Christmas In Guthrie

We spent some time in Guthrie
It was truly a wonderful day
All decorated for Christmas
With trees and horses and sleighs

We visited the publishing building
For the state of Oklahoma
We got quite an education
It’s really quite a tourist draw

There was a special Christmas tree
With clusters of decorative grapes
Colorful and very attractive
Imagination this decorating takes

We learned about the business
Of putting the important news out
Machines clacking and clattering
We almost had to shout

We learned about the printed word
There was so much for us to see
Inside the publishing business
At Christmas in the town of Guthrie!

by Marilyn Lott

Comments (4)

This and the following sonnet deal with the heaviness of separation, caused by a journey which the poet has to make. He travels on horseback, the normal means of locomotion in Shakespeare's day. The condition of the roads, heavily rutted and often flooded, made travel in carriages impracticable, other than in towns. Post horses could be hired from the frequent Inns which were situated along the highways and in the various towns on route. But travellers frequently would have their own horse, which would carry them between 20 or 30 miles in a day, a much slower method than hiring the post horses. Shakespeare refers to the horse in this poem as if it were his own. But in any case he is not much concerned to speed on his journey, since it only seems to lead him onward into sorrow.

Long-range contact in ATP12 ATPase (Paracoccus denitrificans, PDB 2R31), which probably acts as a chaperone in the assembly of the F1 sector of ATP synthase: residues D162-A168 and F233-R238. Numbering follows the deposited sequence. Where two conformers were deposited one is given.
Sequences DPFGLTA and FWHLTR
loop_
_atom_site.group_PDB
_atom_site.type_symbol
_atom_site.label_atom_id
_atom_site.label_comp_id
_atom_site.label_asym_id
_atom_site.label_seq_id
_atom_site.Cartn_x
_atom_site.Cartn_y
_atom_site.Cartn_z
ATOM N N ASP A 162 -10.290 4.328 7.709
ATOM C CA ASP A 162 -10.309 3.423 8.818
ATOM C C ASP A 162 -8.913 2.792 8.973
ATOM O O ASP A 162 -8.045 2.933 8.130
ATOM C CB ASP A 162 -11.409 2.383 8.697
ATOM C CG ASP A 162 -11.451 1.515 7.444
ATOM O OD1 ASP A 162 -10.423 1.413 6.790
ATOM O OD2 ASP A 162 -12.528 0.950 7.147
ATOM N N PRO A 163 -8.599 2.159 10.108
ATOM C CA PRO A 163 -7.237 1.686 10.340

It would be interesting to know what the journey was to which the poet alludes. Was it a trip back to his native Stratford, which tradition tells us he made on numerous occasions, choosing the Oxford route rather than the one through Ayelsbury and Banbury? But of course we have no means of knowing the answer to such a question, and it is probable that the two sonnets summarise the feelings arising from having to make any and every journey which the poet makes and which thereby sunder him from his friend.
Despite the melancholy of the poem, it is possible to find humour in the cleverness and wit in the description of the horse sharing the rider's unwillingness to travel. One could even see it as one of the 'sugared sonnets' which amusingly depict the boundless love the poet has for his friend and which show how that love enters into every aspect of his existence, including the most mundane and tedious, as this one of going on a journey.
Awesome I like this poem, check mine out